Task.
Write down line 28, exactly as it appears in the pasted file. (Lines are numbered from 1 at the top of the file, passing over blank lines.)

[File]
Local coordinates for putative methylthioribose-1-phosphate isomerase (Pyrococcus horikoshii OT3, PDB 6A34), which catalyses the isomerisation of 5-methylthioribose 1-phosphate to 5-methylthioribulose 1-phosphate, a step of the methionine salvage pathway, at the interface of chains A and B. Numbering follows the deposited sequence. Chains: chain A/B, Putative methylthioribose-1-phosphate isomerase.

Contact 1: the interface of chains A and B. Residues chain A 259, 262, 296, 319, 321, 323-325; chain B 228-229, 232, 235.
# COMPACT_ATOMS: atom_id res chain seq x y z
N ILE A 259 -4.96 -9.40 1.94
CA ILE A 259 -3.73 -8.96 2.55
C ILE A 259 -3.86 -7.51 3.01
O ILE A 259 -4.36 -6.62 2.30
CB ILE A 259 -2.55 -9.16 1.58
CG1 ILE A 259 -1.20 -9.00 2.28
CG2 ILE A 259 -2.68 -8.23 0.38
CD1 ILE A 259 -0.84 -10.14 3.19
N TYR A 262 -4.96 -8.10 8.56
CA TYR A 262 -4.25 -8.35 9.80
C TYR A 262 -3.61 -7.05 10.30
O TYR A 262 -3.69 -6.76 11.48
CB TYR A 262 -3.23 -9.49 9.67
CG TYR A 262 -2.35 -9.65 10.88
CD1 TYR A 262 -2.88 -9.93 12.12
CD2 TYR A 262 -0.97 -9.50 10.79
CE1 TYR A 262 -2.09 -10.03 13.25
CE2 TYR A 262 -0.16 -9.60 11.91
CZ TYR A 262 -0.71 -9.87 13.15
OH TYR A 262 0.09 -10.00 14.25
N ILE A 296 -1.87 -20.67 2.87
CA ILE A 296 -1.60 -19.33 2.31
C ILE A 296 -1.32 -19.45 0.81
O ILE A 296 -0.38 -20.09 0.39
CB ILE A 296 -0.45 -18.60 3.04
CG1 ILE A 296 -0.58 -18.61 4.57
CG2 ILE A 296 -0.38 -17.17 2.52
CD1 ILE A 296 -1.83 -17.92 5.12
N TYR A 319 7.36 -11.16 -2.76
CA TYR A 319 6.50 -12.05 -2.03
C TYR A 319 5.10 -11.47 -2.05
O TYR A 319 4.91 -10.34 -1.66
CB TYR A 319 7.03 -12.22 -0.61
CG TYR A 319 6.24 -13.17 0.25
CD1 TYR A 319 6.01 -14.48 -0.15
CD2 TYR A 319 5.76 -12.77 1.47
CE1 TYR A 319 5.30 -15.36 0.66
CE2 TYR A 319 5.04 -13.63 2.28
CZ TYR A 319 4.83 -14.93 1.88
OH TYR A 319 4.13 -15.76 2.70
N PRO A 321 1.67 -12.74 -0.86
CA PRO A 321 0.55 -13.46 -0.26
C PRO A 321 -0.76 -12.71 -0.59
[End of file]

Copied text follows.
CB ILE A 296 -0.45 -18.60 3.04